"medical advances have led to a vastly increased capacity to keep people alive without, in many cases, providing any real benefit to their health."This thought is rampant in the medical ethics community, where many have lost any anchor in morality. It is purely about situational ethics and relativism.
Here is more about what is going on in England:
Hydrating and feeding dementia patients is a waste of the National Health Service’s resources, a leading medical ethicist has said.
In an article for the British Medical Journal, the chairman of the Institute of Medical Ethics criticised a High Court judgment in September last year, which concluded that it would not be in the best interests of a brain-damaged woman to withdraw her artificial hydration and nutrition.
Writing under the heading “Sanctity of life has gone too far”, Professor Raanan Gillon, who is also an emeritus professor at Imperial College London, said: “The logical implications of this judgment threaten to skew the delivery of severely resource-limited healthcare services towards providing non-beneficial or minimally beneficial life-prolonging treatments including artificial nutrition and hydration to thousands of severely demented patients whose families and friends believe they would not have wanted such treatment.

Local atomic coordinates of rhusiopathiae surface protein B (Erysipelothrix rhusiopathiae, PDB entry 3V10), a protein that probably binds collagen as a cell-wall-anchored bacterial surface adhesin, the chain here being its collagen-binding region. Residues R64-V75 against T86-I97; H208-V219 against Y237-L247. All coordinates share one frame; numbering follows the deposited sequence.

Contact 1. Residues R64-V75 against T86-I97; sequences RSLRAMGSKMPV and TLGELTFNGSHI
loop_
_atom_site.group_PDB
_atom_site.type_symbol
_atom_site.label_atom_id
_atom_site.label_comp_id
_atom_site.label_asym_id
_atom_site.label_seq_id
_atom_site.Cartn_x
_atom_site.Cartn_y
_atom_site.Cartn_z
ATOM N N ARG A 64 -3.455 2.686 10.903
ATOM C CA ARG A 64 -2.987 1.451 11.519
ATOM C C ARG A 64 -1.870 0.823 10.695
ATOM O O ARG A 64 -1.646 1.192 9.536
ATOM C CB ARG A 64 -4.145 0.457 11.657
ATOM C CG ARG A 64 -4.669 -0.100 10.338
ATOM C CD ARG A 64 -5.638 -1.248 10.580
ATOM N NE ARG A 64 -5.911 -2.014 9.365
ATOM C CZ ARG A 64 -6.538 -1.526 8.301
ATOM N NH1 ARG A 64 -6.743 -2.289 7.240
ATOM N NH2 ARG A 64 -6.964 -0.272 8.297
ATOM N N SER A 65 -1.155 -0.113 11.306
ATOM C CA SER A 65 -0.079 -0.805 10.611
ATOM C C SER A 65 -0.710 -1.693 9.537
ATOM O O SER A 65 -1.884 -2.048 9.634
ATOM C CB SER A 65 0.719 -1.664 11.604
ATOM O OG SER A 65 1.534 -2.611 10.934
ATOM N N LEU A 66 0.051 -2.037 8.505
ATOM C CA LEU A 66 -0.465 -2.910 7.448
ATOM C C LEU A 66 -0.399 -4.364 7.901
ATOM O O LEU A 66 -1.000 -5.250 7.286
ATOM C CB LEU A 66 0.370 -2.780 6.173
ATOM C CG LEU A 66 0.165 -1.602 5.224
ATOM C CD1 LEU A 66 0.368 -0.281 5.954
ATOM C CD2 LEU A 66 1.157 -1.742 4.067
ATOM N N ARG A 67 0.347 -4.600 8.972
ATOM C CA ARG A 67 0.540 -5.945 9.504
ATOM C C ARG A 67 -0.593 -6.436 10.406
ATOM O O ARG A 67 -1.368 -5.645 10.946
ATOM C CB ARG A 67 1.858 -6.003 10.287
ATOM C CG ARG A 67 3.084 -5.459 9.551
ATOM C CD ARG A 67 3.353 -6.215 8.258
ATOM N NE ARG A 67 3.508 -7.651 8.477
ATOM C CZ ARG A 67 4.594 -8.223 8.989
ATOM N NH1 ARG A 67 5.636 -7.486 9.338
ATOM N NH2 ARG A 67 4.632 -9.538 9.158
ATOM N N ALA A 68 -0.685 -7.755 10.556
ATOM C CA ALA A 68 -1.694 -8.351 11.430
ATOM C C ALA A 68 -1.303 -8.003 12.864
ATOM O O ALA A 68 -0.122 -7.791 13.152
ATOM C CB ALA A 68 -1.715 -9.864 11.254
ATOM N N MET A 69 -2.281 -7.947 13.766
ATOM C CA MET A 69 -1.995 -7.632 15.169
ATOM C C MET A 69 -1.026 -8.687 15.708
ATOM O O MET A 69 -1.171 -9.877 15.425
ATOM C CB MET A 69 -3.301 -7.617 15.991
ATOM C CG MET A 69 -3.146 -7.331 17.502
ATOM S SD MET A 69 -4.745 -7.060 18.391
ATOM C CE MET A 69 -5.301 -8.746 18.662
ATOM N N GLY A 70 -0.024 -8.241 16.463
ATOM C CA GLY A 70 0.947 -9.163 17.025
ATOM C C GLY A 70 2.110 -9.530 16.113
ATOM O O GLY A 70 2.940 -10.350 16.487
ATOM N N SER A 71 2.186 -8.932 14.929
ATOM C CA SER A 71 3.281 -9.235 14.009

“The opportunity cost will probably be reduced provision of indisputably beneficial treatments to people who do want them.”